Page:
One of my first projects was to consolidate training and outreach on our agency’s anti-human trafficking roles and responsibilities. I was also able to help many human trafficking task forces create labor trafficking committees and subcommittees.

When WHD investigators detect potential human trafficking conditions on worksites, we refer the case to a criminal law enforcement agency. We also help compute back wages for victims and sometimes are included in Grand Jury investigations involving complex human trafficking enterprises.

I am also on a part-time detail assignment to the White House Initiative on Asian Americans, Native Hawaiians and Pacific Islanders, where I serve as the national co-chair for the Regional Network. The network coordinates over 400 federal agencies on multiple issues, including human trafficking. The network role gives me access to different law enforcement agencies and service providers that help strengthen a holistic governmental approach to detecting and combating human trafficking.

I lived in one of these neighborhoods as a child. Many of my friends helped trim and sew garments at home.. One family had escaped the Cambodian genocide, only for the children to face labor exploitation here.

“Sweatshop” isn’t an obscure term involving only a few bad actors; it is a systemic practice that is pervasive in the garment industry. Sweatshops result from brands setting prices so low for the product contracts that the work can only be done by exploiting the most vulnerable populations. In the 1990s, the Wage and Hour Division and California’s Department of Industrial Relations formed a task force called the Targeted Industries Partnership Program (TIPP) that focused on labor abuses in the garment industry. We also began to use the “Hot Goods” provision of the Fair Labor Standards Act on all garment investigations to hold manufacturers and retailers accountable for their supply chains.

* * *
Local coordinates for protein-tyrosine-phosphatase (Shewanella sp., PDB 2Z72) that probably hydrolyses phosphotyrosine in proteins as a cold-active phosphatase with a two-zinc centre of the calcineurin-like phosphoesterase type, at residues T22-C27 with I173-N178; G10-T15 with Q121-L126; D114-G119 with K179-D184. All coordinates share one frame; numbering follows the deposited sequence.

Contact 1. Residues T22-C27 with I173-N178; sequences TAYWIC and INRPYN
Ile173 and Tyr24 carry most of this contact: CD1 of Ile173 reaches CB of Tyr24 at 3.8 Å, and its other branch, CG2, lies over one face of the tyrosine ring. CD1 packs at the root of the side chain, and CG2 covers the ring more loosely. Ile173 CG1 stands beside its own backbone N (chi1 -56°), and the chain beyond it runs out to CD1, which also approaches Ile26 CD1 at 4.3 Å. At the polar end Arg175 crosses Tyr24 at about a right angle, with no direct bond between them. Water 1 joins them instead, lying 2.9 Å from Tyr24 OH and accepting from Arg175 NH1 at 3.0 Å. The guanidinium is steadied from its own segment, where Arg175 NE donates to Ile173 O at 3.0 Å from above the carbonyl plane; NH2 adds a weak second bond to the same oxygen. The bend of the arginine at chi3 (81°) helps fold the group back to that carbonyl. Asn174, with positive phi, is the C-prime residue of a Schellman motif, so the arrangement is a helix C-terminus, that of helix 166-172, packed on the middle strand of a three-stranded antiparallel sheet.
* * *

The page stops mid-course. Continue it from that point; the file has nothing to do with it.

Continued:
The sweatshop operators made it look like there was a legitimate company in Los Angeles to convince manufacturers and supply chain monitors that work was being produced at a legitimate location.

4. How does the Department of Labor help prevent human trafficking and support its victims?

Human trafficking, in particular labor trafficking, is large and complex. These cases involve overlapping financial, economic, and criminal crimes, and often operate in plain sight. Labor trafficking is integrated into nearly every facet of the global economy and rarely occurs in isolation.

In December 2021, the White House released the National Action Plan to Combat Human Trafficking. The plan re-emphasized the three pillars to address human trafficking – Prevention, Protection, Prosecuting – and added Partnerships as the nexus that enables crosscutting approaches and institutional effectiveness. The plan aims to address the root causes of human trafficking by taking action against the systemic injustices that communities, including underserved populations, experience.

The department has a central role in eliminating slavery in the U.S. and throughout the world. We have worked tirelessly in the prevention, protection and prosecution of labor exploitation cases. Our agency recently engaged in a public dialogue on the topic of human trafficking and we encourage everyone to read these engaging ideas from diverse stakeholders.   

If you are or know someone who is a victim of labor trafficking, please contact the National Human Trafficking Hotline by phone at 1-888-373-7888, or by texting “HELP” or “INFO” to BeFree (233733). 

Anyone with questions about workers’ rights can email the Wage and Hour Division or call 866-4US-WAGE to speak confidentially with a trained professional. We are able to communicate with callers in more than 200 languages.

Follow the Wage and Hour Division on Twitter: @WHD_DOL.

Sourced from Us Dept of Labor